4. At the conclusion of the fast on Sunday night we recite Havdallah over a cup of wine. We recite only the blessing of Boreh pri ha-gafen and ha-Mavdil.         (See the Mishnah Berurah OH 556:3 who explains that we may recite Havdallah over wine and drink it ourselves despite the restrictions against wine during the nine days.)
  5. A minor who is eating on Tisha B’Av need not hear Havdallah before eating.
  6. If an adult is eating on Tisha B’Av for medical or other reasons, he/she must recite Havdallah before eating (just the brachot of boreh pri hagafen (or a different drink) and hamavdil.       It is preferable to say Havdallah on a beverage other than wine. If those who are fasting hear this Havdallah, they may fulfill their obligation.

Seudah Mafeseket

The final meal we eat before the fast is the Seudah Mafseket. Traditionally, it comprises only one course – bread and a hard boiled egg dipped in ashes. The seudah mafseket should be eaten while sitting on the ground, or low to the floor, and should not be eaten in a group. We do not eat the seudah mafseket this year because it is Shabbat.

Prohibition of the Day

Tisha B’Av has the same prohibitions as Yom Kippur

  1. no eating or drinking
  2. no bathing
  3. no anointing with oil
  4. no leather shoes
  5. no marital relations

Additionally, on Tisha B’Av we are limited in the Torah that we may learn. Since learning Torah brings us joy, we only study material that relates to the somber mood of the day.

Because Tisha B’Av parallels shiva — the most intense period of mourning – we also have the custom to sit low to the floor for the first half of the day. Many people also have the custom of sleeping on the floor or mitigating their comfort during sleep by using one pillow less than they normally do.



We do not greet people on Tisha B’Av, as is the practice of mourners. If someone greets us, we can return the greeting.


Morning preparations

In the morning of Tisha B’Av, we may not wash our hands and face in the normal manner. Rather, just as on Yom Kippur, we wash negel vaser (morning washing of the hands) only up to our knuckles. We may use the residual water on our fingers to wipe away sediment from our eyes. The bracha of al netilat yada’im is said.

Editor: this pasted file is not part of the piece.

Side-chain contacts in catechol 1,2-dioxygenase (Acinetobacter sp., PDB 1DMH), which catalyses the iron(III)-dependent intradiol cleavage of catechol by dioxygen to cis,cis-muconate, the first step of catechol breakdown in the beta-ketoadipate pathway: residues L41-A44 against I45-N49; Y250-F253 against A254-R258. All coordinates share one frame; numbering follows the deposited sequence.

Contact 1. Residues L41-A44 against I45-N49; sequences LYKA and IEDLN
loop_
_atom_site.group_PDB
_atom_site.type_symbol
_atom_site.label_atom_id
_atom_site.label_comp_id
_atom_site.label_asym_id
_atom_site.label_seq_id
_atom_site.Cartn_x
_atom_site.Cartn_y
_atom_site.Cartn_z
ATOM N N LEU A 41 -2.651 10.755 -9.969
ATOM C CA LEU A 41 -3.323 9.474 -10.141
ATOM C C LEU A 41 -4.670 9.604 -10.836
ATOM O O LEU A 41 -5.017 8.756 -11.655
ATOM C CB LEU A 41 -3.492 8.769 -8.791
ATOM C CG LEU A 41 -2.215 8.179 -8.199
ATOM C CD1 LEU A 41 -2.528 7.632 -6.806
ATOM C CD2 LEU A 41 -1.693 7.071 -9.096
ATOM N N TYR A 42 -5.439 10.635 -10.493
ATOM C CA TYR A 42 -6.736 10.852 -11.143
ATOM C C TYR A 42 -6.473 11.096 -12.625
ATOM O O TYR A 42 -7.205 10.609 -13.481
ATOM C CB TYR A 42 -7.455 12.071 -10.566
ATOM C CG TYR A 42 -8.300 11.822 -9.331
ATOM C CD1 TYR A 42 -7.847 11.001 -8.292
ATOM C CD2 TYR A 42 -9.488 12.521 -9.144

Talit and Tefilin

We do not wear talit or tefilin during Shacharit on Tisha B’Av to show our intense mourning. Tefilin is referred to as pe’er – the Jewish people’s glory. We do not display our glory during our most intense time of mourning. Rather, we delay wearing tefilin until Mincha when the intensity of our mourning is less severe. The talit katan is worn without a bracha. Those who do not wear a talit during davening should answer amen to the bracha of someone who does (at mincha).

Chatzot haYom (Mid-day)

The sadness of Tisha B’Av is most intense at night and during the morning. At mid-day (1:13pm) our sadness is somewhat mitigated. We no longer sit low to the ground, and are able to sit on chairs at normal heights.

Liturgical additions

At night we recite the Book of Eicha (Lamentations) in which the prophet Yermiyah (Jeremiah) describes the destruction of Jerusalem.

As part of the evening and morning services we recite kinot — liturgical poems lamenting the destruction of the Temple and Jerusalem. Because Tisha B’Av is the day on which we commemorate the many tragedies that have befallen the Jewish people, we also recite kinot for other calamities including the Crusades, the expulsion of Jews from Spain, and the Holocaust.

During Mincha we read the Torah and Haftarah of all fast days. We recite the additional paragraph of aneinu said on all fast days as part of the amidah. We also include a special paragraph of nachem inserted into the blessing of rebuilding Jerusalem. In modern times, some authorities have composed alternative versions of this paragraph that more accurately reflects the current state of Jerusalem as a thriving city.

Interestingly we do not recite tachanun on Tisha B’Av. When Meshiach comes, Tisha B’Av will become a day of great celebration, and the prophet Jeremiah refers to Tisha B’Av as “moed” – a holiday.

The Day After Tisha B’Av

Tradition teaches that the fires that destroyed the Beit ha-Mikdash burned into the 10th of Av. We therefore continue the stringencies of the Nine Days until halachic noon of the 10th of Av. In years in which the 10th of Av falls on Friday, we may resume those activities that are required to prepare for Shabbat immediately after the fast (i.e., laundry, hair cuts, shaving, etc.). However, the prohibition against swimming and listening to music continues until halachic noon on Friday.

When Tisha B’Av occurs on Shabbat and is observed on Sunday, the strictures of the 9 days remain in place through Sunday night, but are cancelled on Monday morning (there is no need to wait until Halachic noon).


From → Chagim, Halacha